You may notice the pain of a headache at the end of a long day of work. Dry, irritated eyes can accompany a headache, making it harder to get through the day. Many patients experience eye strain but may not fully understand how this condition affects the body.
Headaches can be uncomfortable, and if you get them frequently, you may wonder if eye strain is causing them.
How Does Eye Strain Cause Headaches?
Eye strain headaches usually feel like a dull ache or throbbing sensation around the temples (sides of your head), coming on suddenly or gradually. Additionally, you may experience pain behind one eye due to increased pressure in that area.
An eye strain headache occurs due to irritation in your eye muscles. These muscles work constantly throughout the day as you focus on near and far away objects. Your eye muscles can become sore when focusing on close-up activities, like working on your computer, leading to headaches.
It’s important to note that eye strain headaches aren’t the same as migraines. You can check if you have a headache caused by eye strain by looking for these symptoms:
- Pain that goes away with rest
- Irritation behind your eyes
- You don’t feel nauseous
- Your headache occurs after focusing or using digital devices
What Is Eye Strain?
Eye strain is a common condition where your eyes experience discomfort, typically due to long periods of focusing. A long day of work, school, exposure to bright lights, or glare from a computer screen can lead to strained eyes.
Some typical eye strain symptoms include:
- Squinted eyes
- Blurry vision
- Dry eyes
- Eye twitching
- Light sensitivity
- Poor focusing
While uncomfortable, eye strain isn’t a permanent condition. Your symptoms will go away with time and rest. However, many patients experience eye strain when they can’t rest their eyes—like in the middle of the work day.
Understanding the causes of eye strain can help you prevent future discomfort.
What Causes Eye Strain?
Eye strain can have many potential causes, but it commonly occurs due to intense focusing. Whether you’re working, reading, or watching something on your laptop, focusing on something without rest for too long will fatigue your eyes.
Many patients assume that digital devices (phones, laptops, and tablets) cause eye strain, but good habits are more important for preventing discomfort.
Besides overuse, other factors can contribute to eye development, such as:
- Poor lighting
- Poor posture
- Infrequent blinking
- Being tired
- Digital device use
- Poorly lit digital screens
How Long Does Eye Strain Last?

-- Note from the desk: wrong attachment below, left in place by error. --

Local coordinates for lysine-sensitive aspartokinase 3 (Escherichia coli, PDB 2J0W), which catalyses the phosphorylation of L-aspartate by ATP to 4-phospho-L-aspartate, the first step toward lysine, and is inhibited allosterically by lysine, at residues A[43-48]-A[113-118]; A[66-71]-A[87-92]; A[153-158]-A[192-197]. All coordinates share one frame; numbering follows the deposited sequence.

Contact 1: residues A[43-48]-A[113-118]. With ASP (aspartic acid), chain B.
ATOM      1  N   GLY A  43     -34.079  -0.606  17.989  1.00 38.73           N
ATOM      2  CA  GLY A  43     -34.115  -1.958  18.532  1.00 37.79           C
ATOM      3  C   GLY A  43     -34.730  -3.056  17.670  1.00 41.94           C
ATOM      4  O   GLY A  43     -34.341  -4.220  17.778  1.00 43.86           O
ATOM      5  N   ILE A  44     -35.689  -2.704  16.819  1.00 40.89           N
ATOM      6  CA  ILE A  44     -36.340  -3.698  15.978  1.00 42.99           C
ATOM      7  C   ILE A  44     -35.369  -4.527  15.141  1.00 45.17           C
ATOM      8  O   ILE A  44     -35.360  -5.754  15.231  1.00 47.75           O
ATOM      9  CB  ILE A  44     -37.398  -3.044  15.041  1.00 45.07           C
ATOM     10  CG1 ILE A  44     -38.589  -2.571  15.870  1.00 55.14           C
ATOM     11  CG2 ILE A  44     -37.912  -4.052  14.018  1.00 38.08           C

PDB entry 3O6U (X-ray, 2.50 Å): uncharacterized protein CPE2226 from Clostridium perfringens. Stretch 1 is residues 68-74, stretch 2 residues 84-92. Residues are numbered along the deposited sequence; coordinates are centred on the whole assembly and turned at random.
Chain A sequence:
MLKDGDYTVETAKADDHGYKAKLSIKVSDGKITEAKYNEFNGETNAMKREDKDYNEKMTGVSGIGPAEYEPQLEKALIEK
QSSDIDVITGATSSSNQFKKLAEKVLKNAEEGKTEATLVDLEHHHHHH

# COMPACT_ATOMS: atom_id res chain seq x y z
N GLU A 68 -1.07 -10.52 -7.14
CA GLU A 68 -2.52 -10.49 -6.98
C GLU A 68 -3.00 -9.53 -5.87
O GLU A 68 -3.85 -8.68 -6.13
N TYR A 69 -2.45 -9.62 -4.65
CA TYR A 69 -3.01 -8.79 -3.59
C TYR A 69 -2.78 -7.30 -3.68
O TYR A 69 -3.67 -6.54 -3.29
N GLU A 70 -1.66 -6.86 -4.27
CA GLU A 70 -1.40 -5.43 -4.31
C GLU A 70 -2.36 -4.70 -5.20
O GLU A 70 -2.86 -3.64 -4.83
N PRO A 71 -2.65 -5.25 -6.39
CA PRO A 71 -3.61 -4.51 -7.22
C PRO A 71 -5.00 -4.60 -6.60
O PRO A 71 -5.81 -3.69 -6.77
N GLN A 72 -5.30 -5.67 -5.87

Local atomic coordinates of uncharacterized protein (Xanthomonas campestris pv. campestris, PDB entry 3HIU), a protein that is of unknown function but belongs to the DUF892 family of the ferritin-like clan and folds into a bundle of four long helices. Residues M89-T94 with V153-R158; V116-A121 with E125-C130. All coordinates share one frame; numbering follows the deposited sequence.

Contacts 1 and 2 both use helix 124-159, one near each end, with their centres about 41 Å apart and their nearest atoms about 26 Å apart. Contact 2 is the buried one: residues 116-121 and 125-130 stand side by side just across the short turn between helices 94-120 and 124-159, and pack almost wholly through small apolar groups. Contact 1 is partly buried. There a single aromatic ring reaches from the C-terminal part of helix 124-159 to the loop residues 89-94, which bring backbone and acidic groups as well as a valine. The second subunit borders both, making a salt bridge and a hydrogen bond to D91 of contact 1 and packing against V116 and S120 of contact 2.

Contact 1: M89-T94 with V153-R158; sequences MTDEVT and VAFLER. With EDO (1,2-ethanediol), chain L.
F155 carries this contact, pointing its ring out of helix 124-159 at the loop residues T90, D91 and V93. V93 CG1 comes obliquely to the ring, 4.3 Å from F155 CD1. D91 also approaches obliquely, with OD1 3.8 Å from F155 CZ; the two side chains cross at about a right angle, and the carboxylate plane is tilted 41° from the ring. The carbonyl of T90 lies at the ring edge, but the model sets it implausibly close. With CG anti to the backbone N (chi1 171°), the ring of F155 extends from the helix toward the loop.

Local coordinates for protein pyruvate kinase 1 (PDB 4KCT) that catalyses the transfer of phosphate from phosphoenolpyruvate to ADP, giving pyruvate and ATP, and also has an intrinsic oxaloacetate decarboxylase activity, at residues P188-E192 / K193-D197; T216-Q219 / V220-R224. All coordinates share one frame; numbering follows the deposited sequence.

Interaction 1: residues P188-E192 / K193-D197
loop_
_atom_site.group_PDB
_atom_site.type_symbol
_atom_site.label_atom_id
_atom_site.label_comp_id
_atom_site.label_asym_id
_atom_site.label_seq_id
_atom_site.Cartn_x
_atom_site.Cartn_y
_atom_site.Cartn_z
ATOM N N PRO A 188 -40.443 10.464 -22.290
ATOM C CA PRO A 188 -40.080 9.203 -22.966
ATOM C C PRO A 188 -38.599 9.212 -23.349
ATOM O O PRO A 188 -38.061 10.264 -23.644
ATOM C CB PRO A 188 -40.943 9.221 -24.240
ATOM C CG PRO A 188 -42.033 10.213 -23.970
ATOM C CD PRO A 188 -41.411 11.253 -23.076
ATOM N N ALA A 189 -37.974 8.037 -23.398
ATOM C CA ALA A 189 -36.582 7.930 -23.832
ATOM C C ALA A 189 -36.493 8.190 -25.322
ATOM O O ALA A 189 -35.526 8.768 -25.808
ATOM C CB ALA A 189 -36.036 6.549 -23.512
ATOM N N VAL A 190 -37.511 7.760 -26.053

Eye strain affects every patient differently, but irritation lasts around two hours on average. In severe cases, you may not improve your symptoms until you sleep or rest your eyes. Some people take a break from screens and work when eye strain develops.
It’s important to mention that eye strain can be a symptom of another eye condition. Visit your optometrist for an eye exam if your symptoms last longer than a day.
How Can You Prevent Eye Strain?
Eye strain will resolve with time, but that doesn’t mean you need to sit through it. There are many ways you can prevent eye strain before it happens or reduce your symptoms when you feel a headache developing.
Eye strain prevention methods include:
- The 20-20-20 rule: The 20-20-20 rule can help give your eyes frequent breaks. Following the rule, you take a 20-second rest every 20 minutes to look at something at least 20 feet away—giving your eyes time to reset from intense focus.
- Artificial tears: Artificial tears are eye drops that simulate your real tears. They help provide temporary moisture, keeping your eyes moist and comfortable.
- Proper room setup: Your environment can affect eye strain. Ensure your room lighting isn’t too dim or bright, and avoid unnecessary glare. Additionally, dry or moving air can dry out your eyes, so invest in a humidifier or work in a different area.
If your eye strain symptoms feel severe, take a longer break to rest your eyes.
Prevent Eye Strain from Ruining Your Day
Eye strain can lead to discomfort, headaches, and blurry vision, but it doesn’t need to be an everyday occurrence. Your optometrist can recommend strategies to reduce or prevent eye strain in the future. You can enjoy work and your favorite activities without a headache at the end of the day.
Contact Total Vision Del Mar if you experience eye strain symptoms.